Blog ››› ››› ALEX KAPLAN

    According to The Guardian, Facebook’s efforts to combat fake news on its platform have been “regularly ineffective,” appear to be “having minimal impact,” and may even be backfiring. These findings from a review of Facebook’s efforts, published May 16, come as experts have warned that Facebook’s tactics against fake news are unlikely to work and have recommended other approaches.

    The outlet reviewed “false news articles” on Facebook and interviewed fact-checkers with whom the social media platform partnered and writers who produce fake news content. Under that partnership, articles shared on Facebook that were labeled by fact-checkers as fake news would supposedly be labeled "disputed" when shared by other users. The Guardian in its review found that “articles formally debunked” by those fact-checkers “frequently remain on the site without the ‘disputed’ tag warning users about the content.” Additionally, “the label often comes after the story has already gone viral and the damage has been done,” and the labeling sometimes has the opposite effect, as the traffic to the story can actually increase. Recently, professors from Harvard and Northeastern universities warned that Facebook’s labeling would likely be insufficient because the "more you’re exposed to things that aren’t true, the more likely you are to eventually accept them as true.” The professors had also urged Facebook to disclose its data so “independent researchers” could analyze the effectiveness of its fact-checking system. But, as the Guardian reported, Facebook refused to share the “data or information” with the newspaper. Thus, the report said it is "unclear to what extent the flag [by fact-checkers] actually limits the spread of propaganda.” From The Guardian’s report:

    A Guardian review of false news articles and interviews with fact-checkers [who have partnered with Facebook] and writers who produce fake content suggests that Facebook’s highly promoted initiatives are regularly ineffective, and in some cases appear to be having minimal impact.

    Articles formally debunked by Facebook’s fact-checking partners – including the Associated Press, Snopes, ABC News and PolitiFact – frequently remain on the site without the “disputed” tag warning users about the content. And when fake news stories do get branded as potentially false, the label often comes after the story has already gone viral and the damage has been done. Even in those cases, it’s unclear to what extent the flag actually limits the spread of propaganda.

    [...]

    While some of the fact-checking groups said the collaboration has been a productive step in the right direction, a review of content suggests that the labor going into the checks may have little consequences.

    ABC News, for example, has a total of 12 stories on its site that its reporters have debunked as part of its Facebook partnership. But with more than half of those stories, versions can still be shared on Facebook without the disputed tag, even though they were proven false.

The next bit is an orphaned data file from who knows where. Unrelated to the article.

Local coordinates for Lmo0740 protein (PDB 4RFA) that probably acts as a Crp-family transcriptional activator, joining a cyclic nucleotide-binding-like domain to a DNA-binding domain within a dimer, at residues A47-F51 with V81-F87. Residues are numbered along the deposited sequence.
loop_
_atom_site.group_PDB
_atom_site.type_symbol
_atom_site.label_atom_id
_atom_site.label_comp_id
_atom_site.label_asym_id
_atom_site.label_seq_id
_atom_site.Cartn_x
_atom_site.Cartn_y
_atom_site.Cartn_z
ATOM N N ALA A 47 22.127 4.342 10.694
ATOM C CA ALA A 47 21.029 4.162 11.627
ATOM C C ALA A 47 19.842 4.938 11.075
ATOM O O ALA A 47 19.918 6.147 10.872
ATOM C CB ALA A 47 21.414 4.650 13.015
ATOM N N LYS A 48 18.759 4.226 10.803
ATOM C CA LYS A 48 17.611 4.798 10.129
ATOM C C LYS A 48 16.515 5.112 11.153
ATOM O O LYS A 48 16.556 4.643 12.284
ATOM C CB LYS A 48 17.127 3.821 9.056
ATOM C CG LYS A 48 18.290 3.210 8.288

[...]

    Facebook refused to provide data or information on the number of articles that have been tagged as disputed, how a flag impacts traffic and engagement, if there are specific websites most frequently cited and how long after publication the flags are typically added. A spokesman said “we have seen that a disputed flag does lead to a decrease in traffic and shares”, but declined to elaborate.

    The Guardian study also found that conservatives are more likely to share fake news in response to fact-checkers disputing it. A former fake news writer told the newspaper, “A far-right individual who sees it’s been disputed by Snopes, that adds fuel to the fire and entrenches them more in their belief.” This statement is not surprising, given that right-wing outlets have repeatedly attacked and tried to delegitimize fact-checking websites and even the term “fake news” itself. From The Guardian's report:

    When Facebook’s new fact-checking system labeled a Newport Buzz article as possible “fake news”, warning users against sharing it, something unexpected happened. Traffic to the story skyrocketed, according to Christian Winthrop, editor of the local Rhode Island website.

    “A bunch of conservative groups grabbed this and said, ‘Hey, they are trying to silence this blog – share, share share,’” said Winthrop, who published the story that falsely claimed hundreds of thousands of Irish people were brought to the US as slaves. “With Facebook trying to throttle it and say, ‘Don’t share it,’ it actually had the opposite effect.”

    [...]

    Jestin Coler, a writer who got widespread attention for the fake news he published last year, said it was hard to imagine Facebook’s effort having any impact.

    “These stories are like flash grenades. They go off and explode for a day,” said Coler, who said he is no longer publishing false news. “If you’re three days late on a fact check, you already missed the boat.”

    He also noted that many consumers of fake news won’t be swayed by a “disputed” tag given their distrust of the media and fact-checkers: “A far-right individual who sees it’s been disputed by Snopes, that adds fuel to the fire and entrenches them more in their belief.”